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70th ID Troops Fire Rifle Grenades at German Position (WWII)

Published Aug. 24, 2021

The footage you are seeing here was colorized by an artificial intelligence program. It re-paints an image showing troops from the 70th Infantry Division lobbing rifle-launched grenades at German positions.


I'm not entirely sure of the location or time of this battle, but regardless of that fact, the footage is pristine. It is not often that you come across footage from World War Two that looks as good as this, and it's for that reason that I decided to share it today. Colorized pictures are hard enough to come-by, as it often takes individual artists dozens of hours worth of work to get something accurate, but now that AI is getting into the mix, I'm excited to see the thousands of hours of footage re-worked and upscaled to HD, the same as this.


Fun fact for the day though. In this video, you can see a member of the 70th ID lobbing what appears to be a 60mm mortar round from the end of his rifle. Prior to this, I did not know that this was something that was possible, or even done. Traditionally speaking, rifle-mounted grenades were not uncommon in World War Two. A lot of Soldiers had grenade-mounts on the end of their rifles with a special gas system that enabled the troop to fire the grenade off in the same fashion as a modern-day grenade launcher.


What's amazing about this however, is the fact that the traditional grenade-mounting system has been modified here with what seems like bailing wire to enable the Soldier to fire a much larger explosive device from the end of his barrel. In this case, it appears to take the shape of a 60mm mortar round. It's hard to tell the actual size of the round itself, but that seems to make sense based off of the size of the explosion (far larger than a hand-grenade) and the rough shape of the round fired off of the end of the rifle.


I could be wrong on that bit however, and I'd love to hear your thoughts down in the comments section. I can for sure say it's not a hand-grenade that's being fired off of the end of that rifle though. What do you guys think?


josh brooks

Published Aug. 24, 2021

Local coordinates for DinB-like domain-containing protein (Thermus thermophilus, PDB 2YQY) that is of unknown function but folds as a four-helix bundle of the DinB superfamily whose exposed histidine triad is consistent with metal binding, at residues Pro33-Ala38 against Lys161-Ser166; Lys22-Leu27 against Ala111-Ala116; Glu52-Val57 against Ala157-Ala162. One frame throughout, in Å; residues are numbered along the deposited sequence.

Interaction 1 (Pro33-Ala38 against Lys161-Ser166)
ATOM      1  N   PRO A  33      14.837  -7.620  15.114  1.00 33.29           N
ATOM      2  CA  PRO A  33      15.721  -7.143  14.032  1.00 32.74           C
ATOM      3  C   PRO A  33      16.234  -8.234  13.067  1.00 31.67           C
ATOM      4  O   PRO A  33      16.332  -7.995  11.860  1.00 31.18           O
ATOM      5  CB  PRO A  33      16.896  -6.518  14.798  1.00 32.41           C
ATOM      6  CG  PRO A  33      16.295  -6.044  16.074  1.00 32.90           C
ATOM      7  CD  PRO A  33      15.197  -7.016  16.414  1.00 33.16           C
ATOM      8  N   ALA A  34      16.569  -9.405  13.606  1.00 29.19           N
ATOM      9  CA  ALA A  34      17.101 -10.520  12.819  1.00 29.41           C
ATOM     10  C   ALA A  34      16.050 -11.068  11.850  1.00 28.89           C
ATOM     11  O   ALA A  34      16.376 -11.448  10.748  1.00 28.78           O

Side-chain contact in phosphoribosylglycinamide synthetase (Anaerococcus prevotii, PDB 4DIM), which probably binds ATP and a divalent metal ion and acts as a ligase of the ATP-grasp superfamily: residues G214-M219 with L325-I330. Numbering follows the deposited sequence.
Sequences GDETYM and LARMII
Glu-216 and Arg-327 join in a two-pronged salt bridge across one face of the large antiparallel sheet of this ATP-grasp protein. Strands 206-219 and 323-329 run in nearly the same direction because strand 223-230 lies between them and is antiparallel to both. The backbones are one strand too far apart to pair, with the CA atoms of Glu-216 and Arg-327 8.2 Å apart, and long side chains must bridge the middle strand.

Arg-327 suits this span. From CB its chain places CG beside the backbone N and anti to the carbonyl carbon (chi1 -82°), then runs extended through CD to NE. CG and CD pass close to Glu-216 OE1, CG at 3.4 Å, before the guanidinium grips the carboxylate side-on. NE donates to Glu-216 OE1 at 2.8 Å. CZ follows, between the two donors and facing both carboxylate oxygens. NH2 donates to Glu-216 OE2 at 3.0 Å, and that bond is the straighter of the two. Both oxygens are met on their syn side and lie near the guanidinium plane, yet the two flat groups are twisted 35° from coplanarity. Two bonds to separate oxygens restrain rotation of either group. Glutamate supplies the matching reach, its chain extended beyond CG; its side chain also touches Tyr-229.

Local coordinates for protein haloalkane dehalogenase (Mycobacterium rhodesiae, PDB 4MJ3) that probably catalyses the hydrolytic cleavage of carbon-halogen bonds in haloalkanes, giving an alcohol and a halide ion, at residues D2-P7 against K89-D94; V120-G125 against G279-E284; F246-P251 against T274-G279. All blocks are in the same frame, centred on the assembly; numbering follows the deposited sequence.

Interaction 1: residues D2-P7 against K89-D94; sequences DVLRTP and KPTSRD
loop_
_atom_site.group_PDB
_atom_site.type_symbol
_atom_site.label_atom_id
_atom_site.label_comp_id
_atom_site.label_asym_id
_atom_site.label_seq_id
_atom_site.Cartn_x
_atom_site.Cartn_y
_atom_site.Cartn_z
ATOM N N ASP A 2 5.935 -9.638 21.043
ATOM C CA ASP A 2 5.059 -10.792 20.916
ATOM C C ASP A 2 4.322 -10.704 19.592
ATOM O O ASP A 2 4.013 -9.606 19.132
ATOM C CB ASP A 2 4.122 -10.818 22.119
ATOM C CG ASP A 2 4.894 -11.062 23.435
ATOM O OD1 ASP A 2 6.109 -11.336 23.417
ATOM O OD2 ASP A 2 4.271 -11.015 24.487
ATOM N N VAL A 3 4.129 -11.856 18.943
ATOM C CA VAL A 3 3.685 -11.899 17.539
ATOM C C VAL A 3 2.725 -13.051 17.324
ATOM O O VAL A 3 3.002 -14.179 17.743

The footage you are seeing here was colorized by an artificial intelligence program. It re-paints an image showing troops from the 70th Infantry Division lobbing rifle-launched grenades at German positions.


I'm not entirely sure of the location or time of this battle, but regardless of that fact, the footage is pristine. It is not often that you come across footage from World War Two that looks as good as this, and it's for that reason that I decided to share it today. Colorized pictures are hard enough to come-by, as it often takes individual artists dozens of hours worth of work to get something accurate, but now that AI is getting into the mix, I'm excited to see the thousands of hours of footage re-worked and upscaled to HD, the same as this.


Fun fact for the day though. In this video, you can see a member of the 70th ID lobbing what appears to be a 60mm mortar round from the end of his rifle. Prior to this, I did not know that this was something that was possible, or even done. Traditionally speaking, rifle-mounted grenades were not uncommon in World War Two. A lot of Soldiers had grenade-mounts on the end of their rifles with a special gas system that enabled the troop to fire the grenade off in the same fashion as a modern-day grenade launcher.


What's amazing about this however, is the fact that the traditional grenade-mounting system has been modified here with what seems like bailing wire to enable the Soldier to fire a much larger explosive device from the end of his barrel. In this case, it appears to take the shape of a 60mm mortar round. It's hard to tell the actual size of the round itself, but that seems to make sense based off of the size of the explosion (far larger than a hand-grenade) and the rough shape of the round fired off of the end of the rifle.


I could be wrong on that bit however, and I'd love to hear your thoughts down in the comments section. I can for sure say it's not a hand-grenade that's being fired off of the end of that rifle though. What do you guys think?


josh brooks

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